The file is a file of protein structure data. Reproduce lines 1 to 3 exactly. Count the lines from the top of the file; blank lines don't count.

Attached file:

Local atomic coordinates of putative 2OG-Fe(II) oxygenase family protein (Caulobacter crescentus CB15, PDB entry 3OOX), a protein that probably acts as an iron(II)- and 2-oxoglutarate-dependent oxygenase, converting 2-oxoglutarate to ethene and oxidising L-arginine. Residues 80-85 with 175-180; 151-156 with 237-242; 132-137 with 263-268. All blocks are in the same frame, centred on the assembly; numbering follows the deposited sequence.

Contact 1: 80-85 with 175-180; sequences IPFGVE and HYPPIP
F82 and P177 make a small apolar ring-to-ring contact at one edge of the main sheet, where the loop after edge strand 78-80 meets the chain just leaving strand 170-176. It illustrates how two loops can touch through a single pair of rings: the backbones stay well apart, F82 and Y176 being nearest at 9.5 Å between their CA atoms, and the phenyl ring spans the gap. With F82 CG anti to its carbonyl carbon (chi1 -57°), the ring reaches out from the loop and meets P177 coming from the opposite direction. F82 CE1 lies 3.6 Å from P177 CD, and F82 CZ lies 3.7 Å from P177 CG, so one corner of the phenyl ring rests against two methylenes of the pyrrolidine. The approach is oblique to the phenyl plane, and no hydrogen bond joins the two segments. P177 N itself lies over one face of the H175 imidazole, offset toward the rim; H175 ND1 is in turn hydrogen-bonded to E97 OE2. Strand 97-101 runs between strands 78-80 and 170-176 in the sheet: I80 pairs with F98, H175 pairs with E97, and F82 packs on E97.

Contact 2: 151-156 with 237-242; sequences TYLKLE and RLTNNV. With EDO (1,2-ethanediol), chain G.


Local atomic coordinates of putative 2OG-Fe(II) oxygenase family protein (Caulobacter crescentus CB15, PDB entry 3OOX), a protein that probably acts as an iron(II)- and 2-oxoglutarate-dependent oxygenase, converting 2-oxoglutarate to ethene and oxidising L-arginine. Residues 80-85 with 175-180; 151-156 with 237-242; 132-137 with 263-268. All blocks are in the same frame, centred on the assembly; numbering follows the deposited sequence.

Contact 1: 80-85 with 175-180; sequences IPFGVE and HYPPIP
F82 and P177 make a small apolar ring-to-ring contact at one edge of the main sheet, where the loop after edge strand 78-80 meets the chain just leaving strand 170-176. It illustrates how two loops can touch through a single pair of rings: the backbones stay well apart, F82 and Y176 being nearest at 9.5 Å between their CA atoms, and the phenyl ring spans the gap. With F82 CG anti to its carbonyl carbon (chi1 -57°), the ring reaches out from the loop and meets P177 coming from the opposite direction. F82 CE1 lies 3.6 Å from P177 CD, and F82 CZ lies 3.7 Å from P177 CG, so one corner of the phenyl ring rests against two methylenes of the pyrrolidine. The approach is oblique to the phenyl plane, and no hydrogen bond joins the two segments. P177 N itself lies over one face of the H175 imidazole, offset toward the rim; H175 ND1 is in turn hydrogen-bonded to E97 OE2. Strand 97-101 runs between strands 78-80 and 170-176 in the sheet: I80 pairs with F98, H175 pairs with E97, and F82 packs on E97.